Let's put Child Day on the map
Canadians must stand up for rights of children
By Rita Karakas, CEO of Save the Children Canada, a child-rights organization. Nov. 20, 2004
Can you tell me what day is Nov. 20? It must be one of our nation's most guarded secrets. Nov. 20 is National Child Day in Canada.
Internationally, it marks the signing of the U.N. Convention on the Rights of the Child on Nov. 20, 1989. Nationally, it provides a forum for Canadians to focus on children's rights.
And yet most Canadians do not know a great deal about the issues facing children. In fact, this was verified in the results of a new national survey of 1,000 Canadians, conducted Nov. 9 to 11, by Save the Children Canada and Ipsos-Reid. The poll quizzed Canadians on their knowledge of basic children's issues for National Child Day. Unfortunately, the average score was 33 per cent.
How many children live in poverty? Only half of Canadians surveyed knew that 14 per cent or one in six Canadian children live below the poverty line. In fact, Canada has the world's second highest rate of child poverty among industrialized countries, second only to the United States.
Despite decades of public policy and countless programs to eliminate its devastating effect, the solution to child poverty continues to elude us. In 1989, Parliament resolved unanimously to eliminate child poverty by the year 2000. Such initiatives as the National Child Benefit, the development of the National Children's Agenda, increases in the child-care expense deduction and a number of early child development initiatives were developed.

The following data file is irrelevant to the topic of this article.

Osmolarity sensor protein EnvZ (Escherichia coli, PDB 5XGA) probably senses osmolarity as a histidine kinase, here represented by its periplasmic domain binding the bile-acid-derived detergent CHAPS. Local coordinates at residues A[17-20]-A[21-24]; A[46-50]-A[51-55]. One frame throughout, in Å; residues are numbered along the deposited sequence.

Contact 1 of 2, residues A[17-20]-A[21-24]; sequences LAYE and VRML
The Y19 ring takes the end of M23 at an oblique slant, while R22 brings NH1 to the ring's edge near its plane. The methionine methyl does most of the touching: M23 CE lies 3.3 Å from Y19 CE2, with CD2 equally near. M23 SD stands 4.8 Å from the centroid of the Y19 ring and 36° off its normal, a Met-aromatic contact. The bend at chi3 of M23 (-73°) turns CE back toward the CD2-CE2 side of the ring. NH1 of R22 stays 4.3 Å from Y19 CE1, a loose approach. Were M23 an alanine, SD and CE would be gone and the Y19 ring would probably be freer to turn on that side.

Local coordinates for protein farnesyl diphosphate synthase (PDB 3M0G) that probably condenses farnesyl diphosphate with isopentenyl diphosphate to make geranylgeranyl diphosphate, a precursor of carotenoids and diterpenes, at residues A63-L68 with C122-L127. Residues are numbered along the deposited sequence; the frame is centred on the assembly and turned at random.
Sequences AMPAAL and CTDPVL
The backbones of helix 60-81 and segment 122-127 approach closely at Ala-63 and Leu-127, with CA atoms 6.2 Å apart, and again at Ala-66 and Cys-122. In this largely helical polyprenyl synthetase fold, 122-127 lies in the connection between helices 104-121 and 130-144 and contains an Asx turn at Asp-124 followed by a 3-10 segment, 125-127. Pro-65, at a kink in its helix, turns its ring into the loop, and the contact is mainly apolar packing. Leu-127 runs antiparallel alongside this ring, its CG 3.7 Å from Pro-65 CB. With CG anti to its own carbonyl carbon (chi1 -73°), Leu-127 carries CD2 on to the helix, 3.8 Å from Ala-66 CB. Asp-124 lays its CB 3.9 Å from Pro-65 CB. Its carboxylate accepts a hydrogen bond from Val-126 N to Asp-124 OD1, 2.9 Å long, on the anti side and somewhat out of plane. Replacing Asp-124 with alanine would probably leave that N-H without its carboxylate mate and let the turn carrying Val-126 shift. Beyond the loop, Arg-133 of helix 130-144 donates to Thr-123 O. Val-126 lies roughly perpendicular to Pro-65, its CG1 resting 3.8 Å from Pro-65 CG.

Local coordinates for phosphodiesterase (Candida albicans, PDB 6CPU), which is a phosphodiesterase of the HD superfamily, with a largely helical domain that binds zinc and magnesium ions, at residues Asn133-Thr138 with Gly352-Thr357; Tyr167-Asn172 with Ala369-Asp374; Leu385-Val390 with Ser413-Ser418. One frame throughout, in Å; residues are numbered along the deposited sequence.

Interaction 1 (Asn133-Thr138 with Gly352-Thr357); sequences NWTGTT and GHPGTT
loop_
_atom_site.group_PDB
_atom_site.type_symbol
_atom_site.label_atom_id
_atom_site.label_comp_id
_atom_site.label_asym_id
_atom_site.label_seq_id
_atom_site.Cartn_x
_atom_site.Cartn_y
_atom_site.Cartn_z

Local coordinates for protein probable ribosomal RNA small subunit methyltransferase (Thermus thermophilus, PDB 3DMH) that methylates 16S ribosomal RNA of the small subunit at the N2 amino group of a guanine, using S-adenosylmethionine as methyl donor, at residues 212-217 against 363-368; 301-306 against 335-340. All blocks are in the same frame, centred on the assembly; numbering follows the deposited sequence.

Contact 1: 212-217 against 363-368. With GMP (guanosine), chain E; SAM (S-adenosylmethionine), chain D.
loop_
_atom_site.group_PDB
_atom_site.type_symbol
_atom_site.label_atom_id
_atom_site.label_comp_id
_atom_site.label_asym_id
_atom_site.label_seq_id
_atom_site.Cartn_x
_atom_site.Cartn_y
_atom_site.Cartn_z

How many children have access to regulated child care? Outside Quebec, only 20 per cent of Canadian children that require access in fact have access. For many parents, the cost of childcare is prohibitive. FurtherRead More ..on average, only one space is available for every 10 children. High fees and few spaces translate into high numbers of young children being placed in informal care arrangements that are frequently unstable and of poor quality.
The government provides some assistance through expanded parental leave, the child-care expense deduction and child benefits, and First Nations child-care programs. Yet much needs to be done to give more children access to child care.
Canadians do not know that children in Canada have HIV/AIDS. The reality is that 678 Canadian children under 15 years of age between 1985 and 2002 have tested HIV positive. Although this number is relatively low when compared with international figures, the concern is that without intervention, the rates will increase. The need for public education is further reflected in the large number of women who pass the HIV infection along to their newborns. Of 197 AIDS cases among children (under 18) since 1980, 153 were attributed to prenatal transmission.
Canadians hold the federal government responsible for the lack of progress made to improve the situation of children since 2002. Greater effort must be made to:
- Listen to children and continue to make them partners in achieving the promises made by the Canadian federal government for children, and in monitoring their progress;
- Practise good governance for children by delivering on their promises and commitments;
- Establish a practical and time-bound set of actions to alleviate child poverty;